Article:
Showing posts with label passing. Show all posts
Showing posts with label passing. Show all posts

Wednesday, April 2, 2014

Jeff the Cat Merges with The Infinite

If you think he's thinking "I didn't do it", you are right.

Jeffrey George Taylor The Cat, better known as "Jeff the Cat", passed today.

He will not be remembered fondly by many.  He had... personality.  But Jeff was my little buddy, and I am going to miss him very much.

We didn't get along the first few years he lived with us, and I was, frankly, ready to get rid of him at the drop of a hat.  Oddly, during that time, he saved my life.

I had an old oscillating fan, and one day I was working away on my computer in the era before laptops, and Jeff was circling my feet as cats do.  Suddenly, he bolted out of the room, and I thought that was a bit peculiar so I turned around and the fan was a pillar of oscillating flame.   I don't know if I would have died, exactly, but we would have certainly had a lot more property damage and many more problems if Jeff hadn't alerted me to the fire.

Still, we didn't really get along.  But at some point when we lived in Phoenix, Jeff started hanging out with me in the mornings while I was showering and getting ready.  And then started hanging out with me in the evenings after Jamie went to bed.  And soon I had a little yellow shadow wherever I went.

I will never know why he picked me over Jamie.  For years, she was far nicer to that cat than myself.  But for the past decade, he's been my constant sidekick.  And made it really hard to organize comics by walking all over them, chewing on comic bags, knocking over action figures and generally letting me know that if I was sitting on the floor, I was really supposed to be playing with him.

I am not sure I'll know when to wake up without him coming to get me.  Or how I'll know when it's time to go to bed without him giving me a pointed look around midnight each evening.  Or how to read a book or magazine without him rubbing his face against the edges and suggesting "hey, if you want to just stare at something, I'm your huckleberry".  Or how one watches TV or movies without a cat making himself at home on your chest or on your leg.  I assume I might now float away without the extra few pounds of cat to weigh me down.

We were with him when he went, and he went quietly and peacefully.  15 years is a good, long time, and for some time, as he's gotten older, my biggest concern was that he not live poorly if we could help it.  We owed him, and I didn't want for him to have a single bad day.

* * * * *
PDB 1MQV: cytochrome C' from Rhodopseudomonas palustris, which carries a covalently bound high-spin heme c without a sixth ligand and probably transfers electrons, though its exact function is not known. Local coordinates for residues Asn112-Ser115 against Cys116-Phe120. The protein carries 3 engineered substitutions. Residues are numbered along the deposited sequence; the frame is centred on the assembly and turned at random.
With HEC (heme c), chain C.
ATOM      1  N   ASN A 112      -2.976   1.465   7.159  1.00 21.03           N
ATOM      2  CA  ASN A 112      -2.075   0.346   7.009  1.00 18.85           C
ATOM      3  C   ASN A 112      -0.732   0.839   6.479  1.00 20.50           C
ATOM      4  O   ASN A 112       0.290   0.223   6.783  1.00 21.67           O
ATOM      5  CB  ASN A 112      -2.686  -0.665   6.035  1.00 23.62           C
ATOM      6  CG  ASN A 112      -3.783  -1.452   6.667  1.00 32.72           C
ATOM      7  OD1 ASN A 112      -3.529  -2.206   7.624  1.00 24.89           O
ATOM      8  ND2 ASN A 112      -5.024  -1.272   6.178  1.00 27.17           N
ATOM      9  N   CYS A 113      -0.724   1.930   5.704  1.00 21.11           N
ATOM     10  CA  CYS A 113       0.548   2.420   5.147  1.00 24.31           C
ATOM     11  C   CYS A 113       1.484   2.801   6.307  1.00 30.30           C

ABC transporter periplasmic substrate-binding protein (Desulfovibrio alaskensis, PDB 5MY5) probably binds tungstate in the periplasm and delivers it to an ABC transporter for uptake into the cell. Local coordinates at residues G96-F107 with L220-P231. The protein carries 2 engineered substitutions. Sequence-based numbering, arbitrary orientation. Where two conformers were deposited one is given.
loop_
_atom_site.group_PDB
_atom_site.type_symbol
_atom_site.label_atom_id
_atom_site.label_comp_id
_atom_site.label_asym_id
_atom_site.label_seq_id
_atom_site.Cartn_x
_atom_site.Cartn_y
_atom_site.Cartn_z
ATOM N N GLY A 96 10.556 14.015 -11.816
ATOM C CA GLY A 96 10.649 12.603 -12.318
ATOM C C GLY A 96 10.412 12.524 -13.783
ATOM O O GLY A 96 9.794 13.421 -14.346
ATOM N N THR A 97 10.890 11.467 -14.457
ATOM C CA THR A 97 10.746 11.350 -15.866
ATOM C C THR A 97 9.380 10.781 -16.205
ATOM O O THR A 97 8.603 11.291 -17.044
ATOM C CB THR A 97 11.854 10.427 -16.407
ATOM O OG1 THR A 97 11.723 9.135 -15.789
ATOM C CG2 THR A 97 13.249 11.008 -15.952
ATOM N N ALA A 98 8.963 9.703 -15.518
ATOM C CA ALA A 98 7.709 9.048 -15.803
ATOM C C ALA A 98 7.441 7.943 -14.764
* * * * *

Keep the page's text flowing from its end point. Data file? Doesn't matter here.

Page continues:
We'll miss you, little buddy.  You were loved very much.

Thursday, June 6, 2013

Esther Williams merges with The Infinite


We bid farewell to swimmer/ performer/ actress Esther Williams who was the star of a lot of splashy musicals back in the day.


Williams was a youth swimming champ, and - at least according to IMDB - was discovered by one of those talent scouts who was always plucking counter girls and girls at Schwab's enjoying a malted and turning them into movie stars.

Tuesday, May 7, 2013

Ray Harryhausen Merges with the Infinite

I think I only checked out five books from the library at UT for pleasure reading while I was a student and, two of them were on Ray Harryhausen.  In college, I had dreams of becoming an animator- and then computers happened.  But until then, I really wanted to know how Harryhausen became the master he undoubtedly was when it came to creating fantastic imagery for the silver screen.

I was sad to hear of Harryhausen's passing when a tweet or two mentioned it and I saw the headline when I got back to my hotel room.


If you don't know Ray Harryhausen, he's easy enough to investigate.  He was one of the greatest FX artists in the world, spawning a world in which we eventually had movies with AT-ATs and Terminators, and his understanding of motion foretold what the CGI era would bring to the big pictures.  But he did it with tangible artistry in stop motion effects.

Harryhausen brought us Greek Titans, dinosaurs, Venusian aliens, angry skeleton armies and an endless stream of characters that mingled with live action players and fired the imagination.

I've only seen a handful of his movies (and I'm not even sure which Sinbad movies I have and haven't seen... I'd have to watch them again), but Clash of the Titans came out in 1981, and all we knew was that it was amazing.

If you've never tried to film animation by hand, it's a frame-by-frame feat of utter concentration and requires determination and love for what one is doing on a scale there whipper-snappers and their computers and whatnot from today probably get, but they do it at a monitor, not hunched over a table with lights, moving the neck of the monsters a tiny, tiny increment for every exposure - and every frame could be the last if something happens between clicks.

It's obsessive work, and craftsmanship that's fading from mainstream American film - especially as the

So long, Mr. Harryhausen.



Wednesday, April 17, 2013

Richard LeParmentier Merges with The Force